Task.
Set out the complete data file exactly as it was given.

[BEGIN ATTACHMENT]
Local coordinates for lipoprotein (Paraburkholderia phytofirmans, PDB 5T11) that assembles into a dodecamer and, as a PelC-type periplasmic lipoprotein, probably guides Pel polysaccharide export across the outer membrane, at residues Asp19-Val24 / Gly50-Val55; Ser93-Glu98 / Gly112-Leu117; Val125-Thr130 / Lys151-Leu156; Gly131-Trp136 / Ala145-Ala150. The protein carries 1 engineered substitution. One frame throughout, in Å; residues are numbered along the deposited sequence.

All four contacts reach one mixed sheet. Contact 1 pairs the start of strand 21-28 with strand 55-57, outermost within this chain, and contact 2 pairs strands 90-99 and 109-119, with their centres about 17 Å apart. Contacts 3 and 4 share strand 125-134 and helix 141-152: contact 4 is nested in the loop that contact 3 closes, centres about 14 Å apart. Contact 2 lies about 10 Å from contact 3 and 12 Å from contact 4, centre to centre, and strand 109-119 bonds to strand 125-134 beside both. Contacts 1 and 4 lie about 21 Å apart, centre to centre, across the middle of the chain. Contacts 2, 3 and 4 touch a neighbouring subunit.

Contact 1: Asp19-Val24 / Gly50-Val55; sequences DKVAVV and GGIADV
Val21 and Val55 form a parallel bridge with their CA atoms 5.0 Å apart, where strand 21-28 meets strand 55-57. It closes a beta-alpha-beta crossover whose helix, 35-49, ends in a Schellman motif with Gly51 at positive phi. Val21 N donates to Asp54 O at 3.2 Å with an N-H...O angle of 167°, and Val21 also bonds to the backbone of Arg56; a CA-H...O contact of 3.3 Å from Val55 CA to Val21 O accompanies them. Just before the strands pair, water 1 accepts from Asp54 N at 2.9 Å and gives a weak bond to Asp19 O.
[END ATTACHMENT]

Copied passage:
Local coordinates for lipoprotein (Paraburkholderia phytofirmans, PDB 5T11) that assembles into a dodecamer and, as a PelC-type periplasmic lipoprotein, probably guides Pel polysaccharide export across the outer membrane, at residues Asp19-Val24 / Gly50-Val55; Ser93-Glu98 / Gly112-Leu117; Val125-Thr130 / Lys151-Leu156; Gly131-Trp136 / Ala145-Ala150. The protein carries 1 engineered substitution. One frame throughout, in Å; residues are numbered along the deposited sequence.

All four contacts reach one mixed sheet. Contact 1 pairs the start of strand 21-28 with strand 55-57, outermost within this chain, and contact 2 pairs strands 90-99 and 109-119, with their centres about 17 Å apart. Contacts 3 and 4 share strand 125-134 and helix 141-152: contact 4 is nested in the loop that contact 3 closes, centres about 14 Å apart. Contact 2 lies about 10 Å from contact 3 and 12 Å from contact 4, centre to centre, and strand 109-119 bonds to strand 125-134 beside both. Contacts 1 and 4 lie about 21 Å apart, centre to centre, across the middle of the chain. Contacts 2, 3 and 4 touch a neighbouring subunit.

Contact 1: Asp19-Val24 / Gly50-Val55; sequences DKVAVV and GGIADV
Val21 and Val55 form a parallel bridge with their CA atoms 5.0 Å apart, where strand 21-28 meets strand 55-57. It closes a beta-alpha-beta crossover whose helix, 35-49, ends in a Schellman motif with Gly51 at positive phi. Val21 N donates to Asp54 O at 3.2 Å with an N-H...O angle of 167°, and Val21 also bonds to the backbone of Arg56; a CA-H...O contact of 3.3 Å from Val55 CA to Val21 O accompanies them. Just before the strands pair, water 1 accepts from Asp54 N at 2.9 Å and gives a weak bond to Asp19 O.